2. The Employer's Position
The Union should withdraw its proposal because: (1) there is "no correlation" between transiting vessels under HML and the Union's proposal; (2) the use of HML in the transit of large beam vessels has proven to be safe; (3) the substantial increased cost to the Employer is not warranted; and (4) an HML bonus promotes inefficiency, was previously rejected by the Panel, and has been overtaken by events. The Employer's bargaining obligation in this case arose over the impact and implementation of its decision to increase "the beam of certain vessels eligible to transit under HML." In this regard, it is unclear "how a bonus of any amount would remedy or ameliorate the impact" [emphasis in original] of management's decision. Rather, pilots are highly paid employees with gross incomes that more than adequately compensate them for any and all kinds of piloting assignments. In addition to basic, overtime, and various other types of premium pay, pilots currently earn incentive bonuses based on the completion of assignments. Experience has demonstrated that the incentive bonus system "provides the necessary incentive to motivate pilots to perform efficiently without misconduct.
The Employer estimates that adoption of the Union's proposal would cost approximately $5.56 million until the expiration of the parties' current contract in mid-1993, and that the Union has failed to identify any offsetting benefits. In this regard, in the 10 years that HML has been in use, "not a single accident has been attributed to high mast lighting." While it does not dispute that considerable skill is required to maneuver large-beam vessels, not only at night but at any time, this is precisely why only the most senior pilots are given these assignments. Moreover, based on actual experience with a similar HML bonus over a 3-year period in the early 1980's, the Employer discovered that it actually decreased the productive and efficient use of the Canal because pilots would deliberately speed up or delay a transit to accrue the bonus. The potential for abuse is "equally true today if such a bonus were to be adopted."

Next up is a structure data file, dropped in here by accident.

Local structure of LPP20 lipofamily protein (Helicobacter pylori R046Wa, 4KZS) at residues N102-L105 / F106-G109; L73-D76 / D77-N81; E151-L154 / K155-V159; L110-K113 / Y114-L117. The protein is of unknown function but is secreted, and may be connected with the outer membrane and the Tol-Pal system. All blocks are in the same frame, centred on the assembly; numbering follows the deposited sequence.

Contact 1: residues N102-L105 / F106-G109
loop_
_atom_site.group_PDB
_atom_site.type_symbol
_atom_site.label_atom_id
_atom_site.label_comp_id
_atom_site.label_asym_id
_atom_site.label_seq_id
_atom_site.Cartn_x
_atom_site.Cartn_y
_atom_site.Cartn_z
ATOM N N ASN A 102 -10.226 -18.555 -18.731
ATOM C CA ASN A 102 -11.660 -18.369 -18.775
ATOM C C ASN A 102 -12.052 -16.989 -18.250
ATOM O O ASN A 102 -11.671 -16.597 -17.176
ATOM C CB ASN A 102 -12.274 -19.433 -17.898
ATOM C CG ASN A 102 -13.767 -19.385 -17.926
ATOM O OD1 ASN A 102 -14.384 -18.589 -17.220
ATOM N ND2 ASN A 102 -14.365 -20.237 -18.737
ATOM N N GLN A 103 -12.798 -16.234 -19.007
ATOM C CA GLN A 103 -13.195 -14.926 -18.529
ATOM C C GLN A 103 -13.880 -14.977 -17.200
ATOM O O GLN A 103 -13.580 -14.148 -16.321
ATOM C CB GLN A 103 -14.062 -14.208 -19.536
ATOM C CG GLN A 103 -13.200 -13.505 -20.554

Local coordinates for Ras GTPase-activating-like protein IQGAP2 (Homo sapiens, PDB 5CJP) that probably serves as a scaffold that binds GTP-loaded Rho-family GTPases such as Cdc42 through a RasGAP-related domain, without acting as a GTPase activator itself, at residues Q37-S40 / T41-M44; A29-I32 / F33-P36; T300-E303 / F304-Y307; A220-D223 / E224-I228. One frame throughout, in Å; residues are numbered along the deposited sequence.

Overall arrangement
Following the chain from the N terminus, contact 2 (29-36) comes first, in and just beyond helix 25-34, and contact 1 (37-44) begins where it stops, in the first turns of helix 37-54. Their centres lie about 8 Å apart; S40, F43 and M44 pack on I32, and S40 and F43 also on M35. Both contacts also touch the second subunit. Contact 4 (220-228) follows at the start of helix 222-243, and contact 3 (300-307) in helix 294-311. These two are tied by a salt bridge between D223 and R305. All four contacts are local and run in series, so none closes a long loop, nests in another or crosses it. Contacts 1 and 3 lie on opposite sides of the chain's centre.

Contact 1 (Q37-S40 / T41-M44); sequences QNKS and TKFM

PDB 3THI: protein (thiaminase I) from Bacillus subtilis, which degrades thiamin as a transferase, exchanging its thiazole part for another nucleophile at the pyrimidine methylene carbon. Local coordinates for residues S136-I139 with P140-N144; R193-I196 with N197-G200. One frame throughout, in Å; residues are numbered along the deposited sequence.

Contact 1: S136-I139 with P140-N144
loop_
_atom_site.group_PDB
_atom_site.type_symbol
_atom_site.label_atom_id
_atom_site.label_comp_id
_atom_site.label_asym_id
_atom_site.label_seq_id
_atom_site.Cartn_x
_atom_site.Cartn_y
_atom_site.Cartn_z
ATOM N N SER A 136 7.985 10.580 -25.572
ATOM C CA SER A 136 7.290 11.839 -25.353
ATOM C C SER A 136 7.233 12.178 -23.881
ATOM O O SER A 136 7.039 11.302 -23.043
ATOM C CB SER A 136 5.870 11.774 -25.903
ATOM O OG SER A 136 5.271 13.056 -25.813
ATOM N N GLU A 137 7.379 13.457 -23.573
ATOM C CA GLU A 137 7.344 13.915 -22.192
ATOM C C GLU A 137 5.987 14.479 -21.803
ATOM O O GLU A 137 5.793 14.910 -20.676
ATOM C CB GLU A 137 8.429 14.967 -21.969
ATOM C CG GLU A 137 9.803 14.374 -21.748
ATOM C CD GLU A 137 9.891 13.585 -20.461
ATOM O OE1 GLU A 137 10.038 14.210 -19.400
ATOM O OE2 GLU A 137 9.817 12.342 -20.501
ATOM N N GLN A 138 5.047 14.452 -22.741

Having considered the evidence and arguments in this case, we shall order the Union to withdraw its proposal because it has failed to demonstrate that the status quo should be changed. Preliminarily, the record shows that no HML bonus has been paid to pilots since 1984, and that the parties currently are operating under an incentive bonus system, referred to as Pilot Additional Compensation (PAC), which was negotiated in 1985. The purpose of PAC, from the Employer's point of view, was to consolidate "myriad" separate bonuses into a single structure, and to eliminate those aspects of the previous system which led to abuse and inefficiency. The Union's proposal, if adopted, would reintroduce precisely the type of bonus which the Employer contends the current PAC system was designed to replace.
We are unconvinced that additional compensation would alleviate the pilots' stressful working conditions. The Union's proposal, however, would result in substantial costs to the Employer during a period of general economic austerity without apparent justification. In this regard, the Union has provided no specific explanation for why the HML bonus should be 14 times the pilots' basic rate of pay. Moreover, there are no comparability data in the record to support its contention that Panama Canal pilots are paid less than senio